Testimonials – what people have said about my work

Northumbria University

Dear Justin

A really heartfelt thank you for presenting at our Bootcamp last week.

I thought the pace and pitch were spot on, Lean is in itself such a transformative mindset, you picked up on themes that had been present but not properly articulated and the timing of the move from lecture to practice was spot on.

The feedback has been really good.  The aim of the Bootcamp was to concentrate some content, get the entrepreneurs into the habit of talking to customers, break the torpor of the summer holidays, reinforce the work ethic and get some real momentum and buzz going.  It really feels as if we have succeeded on every count.  You should see the rate at which some of the ideas progressed into workable plans and tangible progress over the week.

So a big thank you to you, Justin for being a major part of that, and to Graham for making the introduction and getting you in front of the students.  Over the weekend the class has suggested that outside speakers are such rich material that they (the entrepreneurs) should organise a guest speaker series to get the benefit.  Now look what you’ve done!

Many thanks

Newcastle University

Hi Justin,

Just thought I would give you some feedback.  The students were talking about Lean Startup in the online journal and were most enthusiastic.   In particular this quote might make your heart sing!  There were more.  They were definitely liking it.

Hope to catch up soon!  

“This week we have a guest speaker who shares his ideal about business startup. I think it is a really amazing and interesting experience. After this lecture, I know that the business canvas is a very important things before you start to build your own business, because you need real clarity on your business model so you can design your business for success.”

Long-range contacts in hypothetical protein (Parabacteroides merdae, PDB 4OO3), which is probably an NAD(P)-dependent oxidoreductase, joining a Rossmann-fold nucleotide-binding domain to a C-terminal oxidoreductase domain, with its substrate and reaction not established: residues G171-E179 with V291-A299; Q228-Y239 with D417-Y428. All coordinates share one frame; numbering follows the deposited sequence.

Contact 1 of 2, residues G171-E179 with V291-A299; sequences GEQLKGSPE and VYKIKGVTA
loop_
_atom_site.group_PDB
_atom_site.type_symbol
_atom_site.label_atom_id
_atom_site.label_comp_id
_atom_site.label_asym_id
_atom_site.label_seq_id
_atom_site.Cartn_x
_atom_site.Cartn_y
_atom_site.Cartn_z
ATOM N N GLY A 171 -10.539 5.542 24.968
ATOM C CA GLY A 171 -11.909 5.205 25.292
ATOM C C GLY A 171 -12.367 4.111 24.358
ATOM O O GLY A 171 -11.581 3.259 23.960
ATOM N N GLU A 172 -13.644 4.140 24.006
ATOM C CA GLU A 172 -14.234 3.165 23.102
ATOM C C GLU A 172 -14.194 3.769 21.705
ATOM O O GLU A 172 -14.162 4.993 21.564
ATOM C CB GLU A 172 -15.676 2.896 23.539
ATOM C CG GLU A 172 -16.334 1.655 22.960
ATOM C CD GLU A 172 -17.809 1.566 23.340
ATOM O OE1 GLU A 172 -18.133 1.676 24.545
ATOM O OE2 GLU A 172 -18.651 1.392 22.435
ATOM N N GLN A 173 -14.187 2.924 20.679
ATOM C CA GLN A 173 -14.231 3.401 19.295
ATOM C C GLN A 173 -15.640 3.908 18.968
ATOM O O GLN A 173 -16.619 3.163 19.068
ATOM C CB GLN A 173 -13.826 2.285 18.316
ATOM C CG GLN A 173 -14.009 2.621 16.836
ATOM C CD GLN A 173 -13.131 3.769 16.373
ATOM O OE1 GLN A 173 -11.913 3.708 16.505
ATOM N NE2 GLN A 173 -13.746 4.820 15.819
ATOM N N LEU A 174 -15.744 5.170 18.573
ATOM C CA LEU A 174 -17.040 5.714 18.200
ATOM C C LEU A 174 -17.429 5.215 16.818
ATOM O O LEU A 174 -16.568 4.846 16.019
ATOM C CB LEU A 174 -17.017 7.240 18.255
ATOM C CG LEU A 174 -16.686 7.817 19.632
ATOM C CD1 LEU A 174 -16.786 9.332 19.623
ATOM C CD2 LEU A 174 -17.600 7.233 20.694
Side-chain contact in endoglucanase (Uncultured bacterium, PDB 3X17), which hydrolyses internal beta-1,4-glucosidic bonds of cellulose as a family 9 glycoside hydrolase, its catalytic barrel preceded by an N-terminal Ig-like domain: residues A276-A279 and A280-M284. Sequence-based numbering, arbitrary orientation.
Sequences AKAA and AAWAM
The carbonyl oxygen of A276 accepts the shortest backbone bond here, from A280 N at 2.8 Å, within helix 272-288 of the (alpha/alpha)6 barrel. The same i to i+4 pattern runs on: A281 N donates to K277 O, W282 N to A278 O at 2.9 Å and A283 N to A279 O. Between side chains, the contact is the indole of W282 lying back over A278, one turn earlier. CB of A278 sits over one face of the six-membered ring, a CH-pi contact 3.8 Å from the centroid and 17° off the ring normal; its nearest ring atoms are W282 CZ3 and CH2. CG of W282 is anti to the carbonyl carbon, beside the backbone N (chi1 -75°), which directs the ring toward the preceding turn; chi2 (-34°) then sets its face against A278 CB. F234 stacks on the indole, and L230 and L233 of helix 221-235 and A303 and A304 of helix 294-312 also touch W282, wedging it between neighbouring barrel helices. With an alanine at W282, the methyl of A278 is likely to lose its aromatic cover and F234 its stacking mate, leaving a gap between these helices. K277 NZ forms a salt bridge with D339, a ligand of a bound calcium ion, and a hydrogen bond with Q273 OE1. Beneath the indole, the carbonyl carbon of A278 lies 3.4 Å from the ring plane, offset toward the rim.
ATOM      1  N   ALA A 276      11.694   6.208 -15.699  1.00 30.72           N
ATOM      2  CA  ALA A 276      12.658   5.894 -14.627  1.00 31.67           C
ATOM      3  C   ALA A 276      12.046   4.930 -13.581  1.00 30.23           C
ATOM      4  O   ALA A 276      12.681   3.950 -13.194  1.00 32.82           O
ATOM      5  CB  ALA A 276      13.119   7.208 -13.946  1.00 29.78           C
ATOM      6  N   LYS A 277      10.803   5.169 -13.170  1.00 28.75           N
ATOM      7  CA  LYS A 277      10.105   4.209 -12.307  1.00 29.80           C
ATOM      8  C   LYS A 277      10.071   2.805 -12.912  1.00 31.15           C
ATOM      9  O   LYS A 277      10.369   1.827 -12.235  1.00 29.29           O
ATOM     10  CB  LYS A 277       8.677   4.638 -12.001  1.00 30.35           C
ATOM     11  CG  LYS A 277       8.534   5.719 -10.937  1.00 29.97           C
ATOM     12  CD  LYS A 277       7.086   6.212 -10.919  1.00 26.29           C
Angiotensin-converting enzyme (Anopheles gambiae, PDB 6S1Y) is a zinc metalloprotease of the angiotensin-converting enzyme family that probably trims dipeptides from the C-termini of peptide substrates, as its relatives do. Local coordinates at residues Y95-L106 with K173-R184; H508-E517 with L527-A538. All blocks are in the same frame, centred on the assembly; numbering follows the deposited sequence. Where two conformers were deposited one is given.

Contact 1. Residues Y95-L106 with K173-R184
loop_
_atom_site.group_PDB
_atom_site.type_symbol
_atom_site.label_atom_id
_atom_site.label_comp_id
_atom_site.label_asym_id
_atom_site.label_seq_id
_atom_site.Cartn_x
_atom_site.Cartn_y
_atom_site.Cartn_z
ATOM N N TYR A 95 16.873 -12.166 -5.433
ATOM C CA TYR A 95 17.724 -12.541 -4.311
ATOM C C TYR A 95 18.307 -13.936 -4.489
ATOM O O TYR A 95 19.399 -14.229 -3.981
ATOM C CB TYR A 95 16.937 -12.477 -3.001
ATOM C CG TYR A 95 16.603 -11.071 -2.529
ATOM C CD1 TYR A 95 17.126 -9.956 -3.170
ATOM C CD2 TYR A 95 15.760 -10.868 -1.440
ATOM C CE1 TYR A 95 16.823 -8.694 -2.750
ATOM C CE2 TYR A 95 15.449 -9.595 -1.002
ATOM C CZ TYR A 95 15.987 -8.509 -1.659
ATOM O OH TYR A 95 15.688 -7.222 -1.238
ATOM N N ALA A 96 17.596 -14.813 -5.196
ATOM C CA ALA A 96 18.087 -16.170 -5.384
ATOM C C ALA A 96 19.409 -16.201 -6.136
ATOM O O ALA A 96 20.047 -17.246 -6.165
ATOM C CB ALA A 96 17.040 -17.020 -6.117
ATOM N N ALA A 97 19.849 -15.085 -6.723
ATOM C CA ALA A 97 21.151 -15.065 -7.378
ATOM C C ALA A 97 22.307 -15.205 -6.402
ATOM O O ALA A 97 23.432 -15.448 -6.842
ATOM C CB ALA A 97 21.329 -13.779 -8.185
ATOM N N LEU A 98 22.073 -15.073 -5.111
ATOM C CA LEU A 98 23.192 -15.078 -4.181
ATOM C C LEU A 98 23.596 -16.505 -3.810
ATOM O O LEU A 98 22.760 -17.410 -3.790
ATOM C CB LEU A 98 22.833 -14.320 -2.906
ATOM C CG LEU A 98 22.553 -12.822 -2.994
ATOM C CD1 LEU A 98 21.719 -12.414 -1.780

Durham County Council

As per my cross-published blog post by Phil Jackman:

The process worked well. Thinking about what our customers might want is not the same as knowing. The best way to find out is to ask them. The alternative way, of launching a product only to find then if there is a market, is much more risky approach. The real insight for me is that it flushes out all our assumptions that underpin the viability of the offer. We assume that there are customers. We assume that they have a need. We assume that we can fulfil that need and above all we assume that they will pay us for the pleasure.

The beauty of the Lean Start-up process is that it forces us to reconsider what we believe to be true and test it against what our customers, potential or not, believe to be true. As Saul Kaplan said we need to take our ideas off the whiteboard and into the real world.

Thanks Justin.


“The Lean Start-up training is paying dividends already. […] I have come to realise that the things I think I know are often nothing more than assumptions. I assume therefore I am.

I have now been taking a step back and trying to unpick my own beliefs. I am asking myself the questions: what is the product that I am trying to sell; who are the intended customers and; what are the assumptions I have made about them or the product. It is proving to be a useful approach.”